January 19, 2010

"One more year from being a child? ...

... That does not sound like growing!"

(from Richard Bach's There's No Such Place as Faraway)

An ongoing discussion in our household is when to allow certain privileges. Sometimes the law mandates such discussions a moot point. My children cannot drive until they are 16 nor can they vote in elections or get married.

Some of the other privileges are more ambiguous. It is not easy to determine the age when certain privileges are granted. My firstborn had to wait an inordinate amount of time before we allowed her to have contact lenses. Movies were another issue; we only saw G rated movies for several years. I remember the first PG movie we went to see, at age 5 and 7. PG because a minor character dies offscreen. I wasn't too concerned, and rather was excited to see my little ones growing up and it was an animated remake of a childhood favorite of my own, Treasure Island.

It proved to be an error in judgment. We got fast food toys that tied into the movie during lunch before the show. My 5 year old was thrilled with her little guy and couldn't wait to see what sort of character he was. You guessed it. He was the one who died. After the movie, she declared she would never smile again.  As I heard her announce that, my heart fell. A month later, she did decide to smile again, and even chose the movie as her birthday theme, which helped me feel much better about my decision.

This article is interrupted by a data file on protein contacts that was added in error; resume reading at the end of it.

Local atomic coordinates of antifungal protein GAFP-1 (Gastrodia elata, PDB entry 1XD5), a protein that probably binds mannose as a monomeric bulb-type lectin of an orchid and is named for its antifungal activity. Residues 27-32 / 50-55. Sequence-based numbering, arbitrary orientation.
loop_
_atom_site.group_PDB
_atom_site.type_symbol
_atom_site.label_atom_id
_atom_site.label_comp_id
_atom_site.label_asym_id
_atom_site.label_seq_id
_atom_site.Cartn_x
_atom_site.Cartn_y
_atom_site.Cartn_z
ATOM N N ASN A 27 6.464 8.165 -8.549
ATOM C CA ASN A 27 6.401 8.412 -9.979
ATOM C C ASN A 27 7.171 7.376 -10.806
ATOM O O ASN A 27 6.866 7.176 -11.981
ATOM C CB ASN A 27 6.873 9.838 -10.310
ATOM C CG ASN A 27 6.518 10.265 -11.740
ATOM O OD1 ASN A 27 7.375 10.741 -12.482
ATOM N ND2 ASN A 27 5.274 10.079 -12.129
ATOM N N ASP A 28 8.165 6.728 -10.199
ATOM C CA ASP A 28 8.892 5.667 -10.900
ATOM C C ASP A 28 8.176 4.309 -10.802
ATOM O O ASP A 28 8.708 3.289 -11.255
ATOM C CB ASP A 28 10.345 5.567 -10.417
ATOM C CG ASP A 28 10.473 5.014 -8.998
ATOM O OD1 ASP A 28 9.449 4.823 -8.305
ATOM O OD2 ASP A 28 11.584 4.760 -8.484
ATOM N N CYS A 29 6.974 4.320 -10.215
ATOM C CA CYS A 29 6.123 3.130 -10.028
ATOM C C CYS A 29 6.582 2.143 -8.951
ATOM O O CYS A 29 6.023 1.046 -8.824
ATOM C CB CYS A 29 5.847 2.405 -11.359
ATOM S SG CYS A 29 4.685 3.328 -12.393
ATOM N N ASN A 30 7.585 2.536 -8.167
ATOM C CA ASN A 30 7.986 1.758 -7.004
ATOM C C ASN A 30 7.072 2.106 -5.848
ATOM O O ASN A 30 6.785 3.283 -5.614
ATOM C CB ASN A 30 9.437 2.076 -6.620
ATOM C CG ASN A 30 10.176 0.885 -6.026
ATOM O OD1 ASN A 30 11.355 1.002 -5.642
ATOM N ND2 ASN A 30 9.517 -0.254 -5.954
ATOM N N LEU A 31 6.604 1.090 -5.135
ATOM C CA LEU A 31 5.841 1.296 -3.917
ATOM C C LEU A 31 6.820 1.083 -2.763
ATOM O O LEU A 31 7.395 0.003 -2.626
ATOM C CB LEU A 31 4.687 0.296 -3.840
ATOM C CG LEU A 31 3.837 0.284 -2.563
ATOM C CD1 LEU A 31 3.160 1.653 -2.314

Since that moment, I've tried to be mindful of age appropriate privileges, to weigh parental responsibility against peer pressure. No cosmetics until 7th grade, but leg shaving came when they started to feel self-conscious; no age discussions even took place. It's a delicate balance to walk. No dating until 10th grade, but they can go places in groups with both boys and girls.

Our latest issue is about the social network site Facebook. My 12 year old insists all her friends have one except her. Without one, her social opportunities are stunted. Indeed, I have some of her friends on my own page, and also I see they have fudged their age. I'm torn on this one. While I see nothing inherently dangerous or wrong with participating in such a venue, I also do not want to endorse lying about her age. It may seem harmless today, but I wonder how it will seem if she's "just fudging her age" a bit as a young adult to get into nightclubs? I also stress the opposite side and refuse to misrepresent their age to get a meal or admission discount.

I wrote last week on another blog how sometimes just the answer "because I said so" is adequate. This however, seems to be the opportunity for a deeper discussion. I'm not likely to change my mind, but I am hoping to make my stance more clear. Under the category of knowing what I know now, there is indeed a time for everything. We have the rest of our lives to do the adult things. I often tell my kids that now is the time for them to do things only kids can do, like be in marching band or speech and debate or school plays. My time has passed for those things, but I don't want them to miss it because they are too busy using their time doing things they have the rest of their lives to do.

What about you, my reader friends? What are you age limits for certain privileges?


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